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 Proteome cowboy: Randall Nelson, president and CEO of Arizona-based Intrinsic Bioprobes, lets the work in proteomics speak for itself. 
December 15, 2003 | Randall Nelson, president and CEO of Intrinsic Bioprobes in Tempe, Ariz., has only six employees but says he's running the only profitable proteomics company in the world. Nelson himself did graduate work at Arizona State University and built the world's first MALDI-TOF machine, later sold to Applied Biosystems.

In simple terms, the company does protein identification and characterization work for the U.S. government and pharma. He can't name most customers but is helping Bayer sift through large quantities of biological samples to precisely characterize the proteins therein. Wearing an earring, jeans, cowboy boots, and a shirt open to his sternum, Nelson says with a relaxed drawl: "I'm as confused as anyone about what proteomics is, and I've been doing it for 12 years. You tell me a protein you want to see, we'll just do it."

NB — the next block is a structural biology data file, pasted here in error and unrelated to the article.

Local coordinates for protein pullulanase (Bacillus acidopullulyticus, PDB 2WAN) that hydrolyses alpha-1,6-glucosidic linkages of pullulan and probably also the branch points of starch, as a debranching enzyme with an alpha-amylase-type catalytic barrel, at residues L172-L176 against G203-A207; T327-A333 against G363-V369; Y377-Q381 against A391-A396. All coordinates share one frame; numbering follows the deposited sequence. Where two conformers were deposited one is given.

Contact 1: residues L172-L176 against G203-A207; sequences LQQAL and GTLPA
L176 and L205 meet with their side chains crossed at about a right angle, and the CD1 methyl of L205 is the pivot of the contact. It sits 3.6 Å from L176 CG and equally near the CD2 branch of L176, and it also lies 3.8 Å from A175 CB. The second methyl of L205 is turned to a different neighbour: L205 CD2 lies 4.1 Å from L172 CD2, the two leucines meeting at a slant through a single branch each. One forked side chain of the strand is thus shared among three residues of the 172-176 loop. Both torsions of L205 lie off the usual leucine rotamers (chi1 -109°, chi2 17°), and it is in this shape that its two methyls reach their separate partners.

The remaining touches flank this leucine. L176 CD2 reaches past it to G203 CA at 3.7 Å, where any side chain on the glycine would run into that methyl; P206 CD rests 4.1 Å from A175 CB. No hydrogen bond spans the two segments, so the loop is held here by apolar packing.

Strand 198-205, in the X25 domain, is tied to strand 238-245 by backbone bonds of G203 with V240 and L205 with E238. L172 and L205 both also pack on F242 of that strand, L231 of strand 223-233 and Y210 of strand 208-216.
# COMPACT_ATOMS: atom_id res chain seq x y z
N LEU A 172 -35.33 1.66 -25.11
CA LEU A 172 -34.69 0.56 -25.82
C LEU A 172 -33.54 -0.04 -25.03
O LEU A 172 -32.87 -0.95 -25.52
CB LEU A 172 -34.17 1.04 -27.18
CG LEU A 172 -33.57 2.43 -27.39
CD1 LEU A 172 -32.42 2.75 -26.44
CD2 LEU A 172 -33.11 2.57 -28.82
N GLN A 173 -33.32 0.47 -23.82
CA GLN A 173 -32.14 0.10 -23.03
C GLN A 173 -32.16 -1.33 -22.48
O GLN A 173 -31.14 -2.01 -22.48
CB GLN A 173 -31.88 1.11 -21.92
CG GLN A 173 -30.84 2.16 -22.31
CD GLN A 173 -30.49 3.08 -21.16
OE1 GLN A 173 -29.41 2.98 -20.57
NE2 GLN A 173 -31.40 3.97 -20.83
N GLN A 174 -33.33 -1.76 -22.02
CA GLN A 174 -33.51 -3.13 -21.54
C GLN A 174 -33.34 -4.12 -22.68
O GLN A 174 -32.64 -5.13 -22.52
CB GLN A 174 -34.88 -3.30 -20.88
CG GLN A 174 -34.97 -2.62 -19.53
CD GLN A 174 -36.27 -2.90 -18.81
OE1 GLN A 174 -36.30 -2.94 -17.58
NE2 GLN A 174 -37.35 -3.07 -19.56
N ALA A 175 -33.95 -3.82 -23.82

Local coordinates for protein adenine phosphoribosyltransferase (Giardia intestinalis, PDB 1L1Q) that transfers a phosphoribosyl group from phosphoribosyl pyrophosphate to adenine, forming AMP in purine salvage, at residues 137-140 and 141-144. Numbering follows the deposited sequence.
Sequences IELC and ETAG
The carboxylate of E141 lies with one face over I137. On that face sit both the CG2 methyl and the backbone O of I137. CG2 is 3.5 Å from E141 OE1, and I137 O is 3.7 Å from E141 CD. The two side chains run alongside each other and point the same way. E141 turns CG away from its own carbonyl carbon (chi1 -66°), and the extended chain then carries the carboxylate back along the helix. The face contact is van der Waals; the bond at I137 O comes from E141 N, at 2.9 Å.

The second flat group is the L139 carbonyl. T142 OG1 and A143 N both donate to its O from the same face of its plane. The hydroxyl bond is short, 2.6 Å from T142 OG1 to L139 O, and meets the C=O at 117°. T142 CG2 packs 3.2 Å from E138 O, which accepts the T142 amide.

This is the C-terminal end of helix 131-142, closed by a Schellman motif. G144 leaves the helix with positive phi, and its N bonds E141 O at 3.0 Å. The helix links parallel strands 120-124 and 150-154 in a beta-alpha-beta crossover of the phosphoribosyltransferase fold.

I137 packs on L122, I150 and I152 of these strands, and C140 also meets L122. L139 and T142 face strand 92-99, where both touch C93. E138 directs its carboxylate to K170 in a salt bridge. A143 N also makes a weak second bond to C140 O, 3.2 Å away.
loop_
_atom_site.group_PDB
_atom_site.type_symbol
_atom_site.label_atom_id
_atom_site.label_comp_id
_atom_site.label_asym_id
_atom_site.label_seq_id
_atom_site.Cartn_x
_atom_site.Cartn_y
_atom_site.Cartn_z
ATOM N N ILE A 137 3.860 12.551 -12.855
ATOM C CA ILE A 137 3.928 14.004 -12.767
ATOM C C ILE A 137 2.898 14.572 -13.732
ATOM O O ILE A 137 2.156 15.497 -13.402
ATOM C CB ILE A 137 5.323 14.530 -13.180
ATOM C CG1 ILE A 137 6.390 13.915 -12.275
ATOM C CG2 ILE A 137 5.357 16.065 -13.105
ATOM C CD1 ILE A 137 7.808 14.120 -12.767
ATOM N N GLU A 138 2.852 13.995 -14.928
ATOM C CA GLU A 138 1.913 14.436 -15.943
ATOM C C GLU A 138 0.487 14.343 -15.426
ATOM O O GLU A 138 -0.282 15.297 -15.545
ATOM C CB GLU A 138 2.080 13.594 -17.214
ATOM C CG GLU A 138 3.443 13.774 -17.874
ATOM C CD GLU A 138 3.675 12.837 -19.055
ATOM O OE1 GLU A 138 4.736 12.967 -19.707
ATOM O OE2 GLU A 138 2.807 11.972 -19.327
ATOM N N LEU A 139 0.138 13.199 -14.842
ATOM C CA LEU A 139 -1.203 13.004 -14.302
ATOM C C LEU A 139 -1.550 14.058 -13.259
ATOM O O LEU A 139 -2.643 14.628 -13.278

In more formal language, as the company Web site explains, "spectrometry is used as a multi-analyte detector with custom-designed software used in data reduction." Nelson is not a talker; the company is 19th on a list of all National Institutes of Health (NIH) grant recipients and has a growing business with pharma. Nor is he into boasting or advertising. But he will say the company routinely plans single assays that find proteins, genes, and post-translational modifications. Pointing to his contracts with the NIH, he prefers to let the work speak for itself. "People are selling air," he says. "People are eating their words from two years ago."

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